Rachel Conklin: Cancer, community, and mustaches

Contributed by Rachel Conklin, Caregiver

My husband, Tony, had rectal bleeding for about a year, but because he was 42 and his bloodwork was normal, doctors thought it was internal hemorrhoids. A colonoscopy to check was pushed back due to COVID-19, and a flare up of severe abdominal pain was diagnosed as diverticulitis, which he had experienced in the past.

Medical staff thought it was a closed case, until a colonoscopy last August proved otherwise. Forty-five minutes after the procedure bagan, a nurse asked me to come back to the recovery room. I had a horrible feeling I can’t describe.

The doctor told us that they started the procedure and found a large mass blocking Tony’s colon, and they were 99% sure it was cancerous. We were in absolute shock. My husband stopped speaking. I was crying. We had to tell our parents and then, even worse, we had to tell our two boys, who are 8 and 10. It felt like an out-of-body experience. 

A biopsy of the mass came back as invasive adenocarcinoma — it was declared to be stage IIIb colorectal cancer. My husband went to the University of Michigan for his surgery and treatment, where they took about a foot-and-a-half of his colon.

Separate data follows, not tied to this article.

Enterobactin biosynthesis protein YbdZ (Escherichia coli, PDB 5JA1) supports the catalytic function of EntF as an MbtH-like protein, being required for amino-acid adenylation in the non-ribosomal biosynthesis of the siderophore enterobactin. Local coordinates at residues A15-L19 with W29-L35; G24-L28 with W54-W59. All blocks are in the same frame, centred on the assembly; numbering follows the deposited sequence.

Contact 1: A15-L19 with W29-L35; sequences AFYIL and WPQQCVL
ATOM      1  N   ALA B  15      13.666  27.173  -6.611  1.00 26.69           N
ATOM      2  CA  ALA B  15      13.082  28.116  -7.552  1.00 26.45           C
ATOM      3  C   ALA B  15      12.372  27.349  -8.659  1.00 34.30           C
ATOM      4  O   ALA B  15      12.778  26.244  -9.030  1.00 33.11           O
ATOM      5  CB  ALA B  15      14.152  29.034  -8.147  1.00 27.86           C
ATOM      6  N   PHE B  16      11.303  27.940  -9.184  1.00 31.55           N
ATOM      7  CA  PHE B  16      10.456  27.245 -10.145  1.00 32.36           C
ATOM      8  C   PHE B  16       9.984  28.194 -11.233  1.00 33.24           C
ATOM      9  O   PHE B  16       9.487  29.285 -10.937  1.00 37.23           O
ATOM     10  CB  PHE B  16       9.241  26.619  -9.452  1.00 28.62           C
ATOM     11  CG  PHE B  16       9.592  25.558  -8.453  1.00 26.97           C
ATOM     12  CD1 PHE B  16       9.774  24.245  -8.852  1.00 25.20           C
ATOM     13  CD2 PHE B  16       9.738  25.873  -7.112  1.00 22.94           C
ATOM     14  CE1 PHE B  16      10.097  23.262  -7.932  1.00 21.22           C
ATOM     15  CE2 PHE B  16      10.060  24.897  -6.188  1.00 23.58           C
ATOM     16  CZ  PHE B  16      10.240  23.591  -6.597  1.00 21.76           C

Mustaches and Community

My husband is hands-down the toughest person I’ve met. 

He tried his hardest to push through treatment and worked on and off for most of it. General Motors is his employer, and I can’t say enough about how they treated him. We got about 100 cards, and they were so thoughtful and truly cared about his well-being. 

When my husband was diagnosed, he had quite a few friends and colleagues who grew mustaches to match his. The team sent this incredible photo when he started chemo to support and love him with fake and real mustaches. It was amazing to see.

Chemo ended in January 2021, and after a full colonoscopy, he was declared NED (with no evidence of disease)!

Just as Tony received support, so did I — and I definitely needed it!

Cancer brought me to my knees as a caregiver. It was hard trying to raise and homeschool two young boys while taking care of my husband. On top of that, our youngest started having seizures and was diagnosed with epilepsy during this same time period. 

We had an outpouring of support from our community throughout this. Also, the Colorectal Cancer Alliance’s online community is something I’m so grateful for — I can’t put it into words. To be able to connect with others far and wide who are going through the same struggles and same triumphs is amazing.

That’s the one thing about cancer: you truly see all the good in people. Hearing my kids bickering or having to clean the house isn’t as much of a burden anymore. It’s living a peaceful life with my husband, and that’s more than I could ask for. 

Rachel Conklin is 38 years old and has two beautiful boys. She has been a stay-at-home mom for the last twelve years and has a Bachelor's in Business Administration and Accounting from the University of Michigan-Flint.

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